- Battle of Wertingen
Infobox Military Conflict
conflict=Battle of Wertingen
War of the Third Coalition
October 8, 1805
Wertingen, present-day Germany
First French Empire
Franz Xavier Auffenberg
casualties1=200+ killed or wounded
casualties2=400 killed or wounded, 2,900 captured
In the Battle of Wertingen on
October 8, 1805, French forces led by Marshals Joachim Muratand Jean Lannesmauled a small Austrian corps commanded by Feldmarschall-Leutenant ( Major-General) Franz Auffenberg. This was the opening battle of the Ulm Campaign.
Napoleon Bonapartehad launched his 200,000-man Grand Army across the Rhine. This huge mass of maneuver wheeled to the south and crossed the DanubeRiver to the east of (i.e., behind) General Karl von Mack's concentration at Ulm. Unaware of the force bearing down on him, Mack stayed in place as Napoleon's corps spread south across the Danube, slicing across his lines of communication with Vienna.
Murat's advance guard included the heavy cavalry divisions of Klein (16 squadrons of the 1st, 14th, 20th and 26th Dragoon Regiments) and Beaumont (18 sqdns. of the 5th, 8th, 9th, 12th and 16th Dragoons), plus Antoine Lasalle's light cavalry brigade (8 sqdns. of 9th and 10th Hussars), a total of 42 squadrons. These were supported by eight battalions of
Nicolas Oudinot's Grenadier division and three battalions of the 28th Light Infantry Regiment.
Auffenberg's command included 26 battalions, 20 cavalry squadrons and 24 guns. FML Maximilien de Baillet's division included Infantry Regiments Kaunitz #20, Archduke Ludwig #8, Jellacic #62, a brigade of four grenadier battalions, Cuirassier Regt. Albert #3 and Light Horse Regt. Rosenberg #6. FML Friedrich Hohenzollern-Hechingen's division was made up of Infantry Regts. Spork #25, Wurttemberg #38, Reuss-Greitz #55, Stuart #18, Hussar Regt. Palatine #12 and Light Horse Regt. Latour #4. [Smith, p 203]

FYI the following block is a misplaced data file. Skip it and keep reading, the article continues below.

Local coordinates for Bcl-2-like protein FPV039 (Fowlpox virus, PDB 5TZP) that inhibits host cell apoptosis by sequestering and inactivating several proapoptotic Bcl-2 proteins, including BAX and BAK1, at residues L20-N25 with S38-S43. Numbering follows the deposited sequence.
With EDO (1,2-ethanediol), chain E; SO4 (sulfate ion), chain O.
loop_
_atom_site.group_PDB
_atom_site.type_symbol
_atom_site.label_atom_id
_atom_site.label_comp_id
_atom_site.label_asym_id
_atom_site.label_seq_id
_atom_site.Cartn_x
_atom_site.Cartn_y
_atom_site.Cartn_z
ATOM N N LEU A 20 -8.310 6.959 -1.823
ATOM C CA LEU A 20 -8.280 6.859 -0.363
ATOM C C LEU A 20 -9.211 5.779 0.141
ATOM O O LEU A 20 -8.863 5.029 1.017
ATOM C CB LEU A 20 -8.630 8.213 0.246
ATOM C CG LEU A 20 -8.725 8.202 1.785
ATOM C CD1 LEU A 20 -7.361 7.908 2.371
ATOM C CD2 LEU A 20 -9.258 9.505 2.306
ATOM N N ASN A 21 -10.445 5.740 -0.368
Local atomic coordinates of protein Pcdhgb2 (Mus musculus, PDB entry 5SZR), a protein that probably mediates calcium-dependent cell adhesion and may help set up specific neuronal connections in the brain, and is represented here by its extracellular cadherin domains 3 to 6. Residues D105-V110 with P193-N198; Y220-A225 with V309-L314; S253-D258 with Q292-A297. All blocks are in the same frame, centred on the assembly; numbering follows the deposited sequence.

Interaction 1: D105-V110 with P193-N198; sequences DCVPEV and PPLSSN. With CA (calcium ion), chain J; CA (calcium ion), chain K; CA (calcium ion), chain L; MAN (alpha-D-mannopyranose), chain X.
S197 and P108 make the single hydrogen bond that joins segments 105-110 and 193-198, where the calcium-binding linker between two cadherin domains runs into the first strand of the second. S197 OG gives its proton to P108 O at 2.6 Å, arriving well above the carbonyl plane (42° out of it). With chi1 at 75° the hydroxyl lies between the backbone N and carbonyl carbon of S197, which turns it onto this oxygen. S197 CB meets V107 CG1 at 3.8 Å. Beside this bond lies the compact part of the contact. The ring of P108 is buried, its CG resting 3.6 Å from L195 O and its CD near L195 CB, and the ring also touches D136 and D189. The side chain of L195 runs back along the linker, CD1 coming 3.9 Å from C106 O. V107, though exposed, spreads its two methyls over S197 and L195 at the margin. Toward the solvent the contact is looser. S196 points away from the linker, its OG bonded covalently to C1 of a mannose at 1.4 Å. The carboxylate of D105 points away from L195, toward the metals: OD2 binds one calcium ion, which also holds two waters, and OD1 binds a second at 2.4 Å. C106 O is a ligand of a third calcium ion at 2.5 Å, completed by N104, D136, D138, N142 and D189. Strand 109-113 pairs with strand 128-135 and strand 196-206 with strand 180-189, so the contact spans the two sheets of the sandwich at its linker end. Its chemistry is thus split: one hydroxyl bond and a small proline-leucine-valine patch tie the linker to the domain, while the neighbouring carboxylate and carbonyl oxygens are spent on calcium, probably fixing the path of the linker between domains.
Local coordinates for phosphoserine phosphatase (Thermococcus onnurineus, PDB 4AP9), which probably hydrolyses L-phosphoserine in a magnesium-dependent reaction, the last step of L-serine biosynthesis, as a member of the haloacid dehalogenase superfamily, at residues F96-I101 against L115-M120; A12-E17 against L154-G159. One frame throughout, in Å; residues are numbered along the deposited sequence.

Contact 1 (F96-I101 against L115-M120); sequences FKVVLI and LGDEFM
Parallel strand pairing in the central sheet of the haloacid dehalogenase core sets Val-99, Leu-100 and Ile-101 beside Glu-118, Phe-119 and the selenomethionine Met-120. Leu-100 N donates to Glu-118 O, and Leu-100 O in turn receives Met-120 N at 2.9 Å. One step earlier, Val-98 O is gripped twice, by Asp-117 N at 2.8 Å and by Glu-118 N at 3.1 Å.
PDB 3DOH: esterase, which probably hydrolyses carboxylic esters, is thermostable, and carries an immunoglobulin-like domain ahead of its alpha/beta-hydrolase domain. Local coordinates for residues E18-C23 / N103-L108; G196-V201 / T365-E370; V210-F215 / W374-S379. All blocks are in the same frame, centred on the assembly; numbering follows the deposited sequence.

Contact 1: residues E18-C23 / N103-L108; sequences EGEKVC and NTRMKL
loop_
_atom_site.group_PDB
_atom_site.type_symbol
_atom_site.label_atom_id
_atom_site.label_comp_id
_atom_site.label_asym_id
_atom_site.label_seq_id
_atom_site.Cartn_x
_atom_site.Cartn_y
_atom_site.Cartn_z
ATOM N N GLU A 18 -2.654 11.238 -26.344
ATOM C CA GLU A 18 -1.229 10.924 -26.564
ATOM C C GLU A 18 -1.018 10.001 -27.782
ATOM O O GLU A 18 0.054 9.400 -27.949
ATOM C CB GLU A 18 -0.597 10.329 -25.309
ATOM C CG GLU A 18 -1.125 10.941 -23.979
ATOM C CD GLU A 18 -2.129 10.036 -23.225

Apparently because his troops were surprised, Auffenberg seems to have only brought nine battalions and one squadron, [Chandler, p 489] about 5,500 men, into action. There are conflicting accounts. One historian talks about individual battalions being broken by cavalry or surrounded and forced to surrender. [Smith, p 203] Another writer says that Austrian grenadiers formed in a massive square which resisted cavalry charges until the French brought up Oudinot's grenadiers. [Emmert, p 14]
French losses are stated as 174 killed and wounded. The Austrian suffered 400 killed and wounded, plus 2,900 men and 6 cannons captured. [Smith, p 203] One historian says 2,000 Austrian were captured. [Chandler, p 489] Cut off from Vienna, the Austrians retreated westward toward their base at Ulm.
One historian remarks, "It is not clear why ... Mack had sent this small force to such an isolated position." He added, "His continual reorganization of the troops on the battlefield sowed confusion and demoralization." [Smith, p 203]
* Chandler, David. "Dictionary of the Napoleonic Wars." New York: Macmillan, 1979. ISBN 0-02-523670-9
* Emmert, H. D. "Wargamers Digest Magazine." "A History of Broken Squares 1798-1915," January 1979.
* Smith, Digby. "The Napoleonic Wars Data Book." London: Greenhill, 1998. ISBN 1-85367-276-9
* [http://www.napoleonguide.com/battle_wertingen.htm Napoleon guide]
* [http://www.napoleonicminiatureswargame.com/wertingenob.html Napoleon Miniatures Wargame Society of Toronto]
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